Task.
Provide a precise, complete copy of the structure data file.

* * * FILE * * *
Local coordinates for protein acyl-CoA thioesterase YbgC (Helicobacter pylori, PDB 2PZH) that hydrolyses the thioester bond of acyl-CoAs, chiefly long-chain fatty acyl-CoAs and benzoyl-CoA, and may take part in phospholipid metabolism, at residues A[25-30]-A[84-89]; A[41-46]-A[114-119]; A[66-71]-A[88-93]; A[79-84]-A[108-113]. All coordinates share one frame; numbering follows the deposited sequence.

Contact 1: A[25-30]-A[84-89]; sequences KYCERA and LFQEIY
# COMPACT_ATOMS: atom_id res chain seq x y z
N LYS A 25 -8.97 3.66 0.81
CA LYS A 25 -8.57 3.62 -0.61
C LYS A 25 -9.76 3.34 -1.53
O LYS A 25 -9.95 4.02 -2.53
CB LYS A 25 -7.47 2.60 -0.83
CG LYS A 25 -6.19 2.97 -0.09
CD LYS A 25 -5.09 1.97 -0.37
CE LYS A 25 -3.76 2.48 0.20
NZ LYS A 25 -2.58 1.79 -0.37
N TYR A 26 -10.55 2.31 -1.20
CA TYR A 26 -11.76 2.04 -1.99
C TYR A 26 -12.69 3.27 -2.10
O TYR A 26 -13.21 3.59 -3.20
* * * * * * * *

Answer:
Local coordinates for protein acyl-CoA thioesterase YbgC (Helicobacter pylori, PDB 2PZH) that hydrolyses the thioester bond of acyl-CoAs, chiefly long-chain fatty acyl-CoAs and benzoyl-CoA, and may take part in phospholipid metabolism, at residues A[25-30]-A[84-89]; A[41-46]-A[114-119]; A[66-71]-A[88-93]; A[79-84]-A[108-113]. All coordinates share one frame; numbering follows the deposited sequence.

Contact 1: A[25-30]-A[84-89]; sequences KYCERA and LFQEIY
# COMPACT_ATOMS: atom_id res chain seq x y z
N LYS A 25 -8.97 3.66 0.81
CA LYS A 25 -8.57 3.62 -0.61
C LYS A 25 -9.76 3.34 -1.53
O LYS A 25 -9.95 4.02 -2.53
CB LYS A 25 -7.47 2.60 -0.83
CG LYS A 25 -6.19 2.97 -0.09
CD LYS A 25 -5.09 1.97 -0.37
CE LYS A 25 -3.76 2.48 0.20
NZ LYS A 25 -2.58 1.79 -0.37
N TYR A 26 -10.55 2.31 -1.20
CA TYR A 26 -11.76 2.04 -1.99
C TYR A 26 -12.69 3.27 -2.10
O TYR A 26 -13.21 3.59 -3.20